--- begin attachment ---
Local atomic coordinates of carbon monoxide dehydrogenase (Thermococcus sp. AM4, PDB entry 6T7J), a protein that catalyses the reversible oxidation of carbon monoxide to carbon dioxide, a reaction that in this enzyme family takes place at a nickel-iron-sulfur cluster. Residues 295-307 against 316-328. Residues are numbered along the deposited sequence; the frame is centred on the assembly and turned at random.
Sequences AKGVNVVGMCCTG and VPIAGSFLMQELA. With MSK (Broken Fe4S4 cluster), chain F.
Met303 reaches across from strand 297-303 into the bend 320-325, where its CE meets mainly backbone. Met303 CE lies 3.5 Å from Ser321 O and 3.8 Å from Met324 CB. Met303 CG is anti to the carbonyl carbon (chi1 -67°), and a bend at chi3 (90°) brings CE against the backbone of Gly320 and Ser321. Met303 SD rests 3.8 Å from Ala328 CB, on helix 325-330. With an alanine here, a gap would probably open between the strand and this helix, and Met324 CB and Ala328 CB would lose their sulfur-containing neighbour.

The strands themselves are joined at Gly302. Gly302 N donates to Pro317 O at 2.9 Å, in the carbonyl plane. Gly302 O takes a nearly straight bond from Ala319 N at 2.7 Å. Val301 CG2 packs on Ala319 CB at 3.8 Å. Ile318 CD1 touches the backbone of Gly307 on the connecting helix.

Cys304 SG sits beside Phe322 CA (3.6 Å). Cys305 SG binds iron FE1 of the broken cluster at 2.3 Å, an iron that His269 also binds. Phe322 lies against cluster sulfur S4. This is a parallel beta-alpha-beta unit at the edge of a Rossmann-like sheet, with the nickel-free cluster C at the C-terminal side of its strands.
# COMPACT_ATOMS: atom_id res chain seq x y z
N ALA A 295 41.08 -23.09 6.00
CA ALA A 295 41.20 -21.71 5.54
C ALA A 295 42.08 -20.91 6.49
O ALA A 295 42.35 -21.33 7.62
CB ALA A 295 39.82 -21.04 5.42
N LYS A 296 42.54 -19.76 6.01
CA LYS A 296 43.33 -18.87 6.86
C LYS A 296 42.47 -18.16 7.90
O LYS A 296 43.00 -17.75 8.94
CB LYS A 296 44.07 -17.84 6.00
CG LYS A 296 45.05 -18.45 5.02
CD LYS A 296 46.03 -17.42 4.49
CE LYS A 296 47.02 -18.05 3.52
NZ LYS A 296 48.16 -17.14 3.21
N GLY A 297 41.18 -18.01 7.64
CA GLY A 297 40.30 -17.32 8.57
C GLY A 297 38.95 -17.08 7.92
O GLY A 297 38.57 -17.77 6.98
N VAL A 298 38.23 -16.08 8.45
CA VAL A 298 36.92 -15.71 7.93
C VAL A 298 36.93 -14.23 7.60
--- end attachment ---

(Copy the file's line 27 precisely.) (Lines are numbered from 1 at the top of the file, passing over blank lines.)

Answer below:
C VAL A 298 36.93 -14.23 7.60